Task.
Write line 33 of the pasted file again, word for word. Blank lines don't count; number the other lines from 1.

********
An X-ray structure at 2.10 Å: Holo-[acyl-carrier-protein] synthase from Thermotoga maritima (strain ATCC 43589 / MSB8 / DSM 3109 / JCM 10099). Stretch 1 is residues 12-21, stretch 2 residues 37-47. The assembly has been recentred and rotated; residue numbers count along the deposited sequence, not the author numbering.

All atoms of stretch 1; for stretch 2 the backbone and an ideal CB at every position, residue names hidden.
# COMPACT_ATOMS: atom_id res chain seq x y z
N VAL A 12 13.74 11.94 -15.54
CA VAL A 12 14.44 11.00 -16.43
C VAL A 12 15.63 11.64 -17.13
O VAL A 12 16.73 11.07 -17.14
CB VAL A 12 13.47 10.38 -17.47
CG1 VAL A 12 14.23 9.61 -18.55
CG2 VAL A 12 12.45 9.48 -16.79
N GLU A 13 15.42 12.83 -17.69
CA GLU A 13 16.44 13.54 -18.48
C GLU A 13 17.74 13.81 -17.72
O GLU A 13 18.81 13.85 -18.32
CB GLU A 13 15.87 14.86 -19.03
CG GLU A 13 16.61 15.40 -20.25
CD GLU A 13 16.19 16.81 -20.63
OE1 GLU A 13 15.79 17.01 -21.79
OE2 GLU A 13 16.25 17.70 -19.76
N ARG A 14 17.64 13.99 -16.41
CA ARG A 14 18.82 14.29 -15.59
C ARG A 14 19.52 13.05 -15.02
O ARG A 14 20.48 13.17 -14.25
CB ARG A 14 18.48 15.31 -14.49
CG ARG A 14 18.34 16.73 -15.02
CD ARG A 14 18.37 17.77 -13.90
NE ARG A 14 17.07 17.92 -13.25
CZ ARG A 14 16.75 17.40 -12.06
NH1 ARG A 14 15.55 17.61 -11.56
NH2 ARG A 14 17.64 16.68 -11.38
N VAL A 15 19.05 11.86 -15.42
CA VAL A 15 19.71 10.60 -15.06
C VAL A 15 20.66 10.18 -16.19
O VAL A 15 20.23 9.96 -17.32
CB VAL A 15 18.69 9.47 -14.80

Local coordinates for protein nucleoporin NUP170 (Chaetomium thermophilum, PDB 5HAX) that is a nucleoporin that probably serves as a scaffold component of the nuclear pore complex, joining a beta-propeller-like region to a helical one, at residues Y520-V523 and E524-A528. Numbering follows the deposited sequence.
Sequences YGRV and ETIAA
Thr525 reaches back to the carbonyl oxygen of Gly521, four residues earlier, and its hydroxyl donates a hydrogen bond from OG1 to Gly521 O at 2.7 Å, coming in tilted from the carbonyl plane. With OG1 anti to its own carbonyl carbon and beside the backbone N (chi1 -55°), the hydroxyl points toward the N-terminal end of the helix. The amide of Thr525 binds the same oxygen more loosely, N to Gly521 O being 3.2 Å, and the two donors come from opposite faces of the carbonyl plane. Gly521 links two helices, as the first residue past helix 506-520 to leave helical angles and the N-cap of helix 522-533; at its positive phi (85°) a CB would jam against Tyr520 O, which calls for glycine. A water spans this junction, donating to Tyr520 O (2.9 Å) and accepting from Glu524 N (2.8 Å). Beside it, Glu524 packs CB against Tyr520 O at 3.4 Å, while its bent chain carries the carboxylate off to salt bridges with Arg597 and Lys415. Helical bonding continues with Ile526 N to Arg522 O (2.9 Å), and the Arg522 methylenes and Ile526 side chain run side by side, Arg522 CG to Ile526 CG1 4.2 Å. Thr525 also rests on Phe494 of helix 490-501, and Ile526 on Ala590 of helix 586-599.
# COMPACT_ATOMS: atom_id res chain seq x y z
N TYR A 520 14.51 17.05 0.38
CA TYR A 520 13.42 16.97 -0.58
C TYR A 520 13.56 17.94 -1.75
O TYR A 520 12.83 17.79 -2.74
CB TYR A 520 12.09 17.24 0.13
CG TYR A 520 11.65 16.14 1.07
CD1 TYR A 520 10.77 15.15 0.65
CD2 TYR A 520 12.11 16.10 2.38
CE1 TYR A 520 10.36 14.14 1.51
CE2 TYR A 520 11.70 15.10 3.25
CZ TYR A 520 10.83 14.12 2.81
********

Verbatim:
C VAL A 15 20.66 10.18 -16.19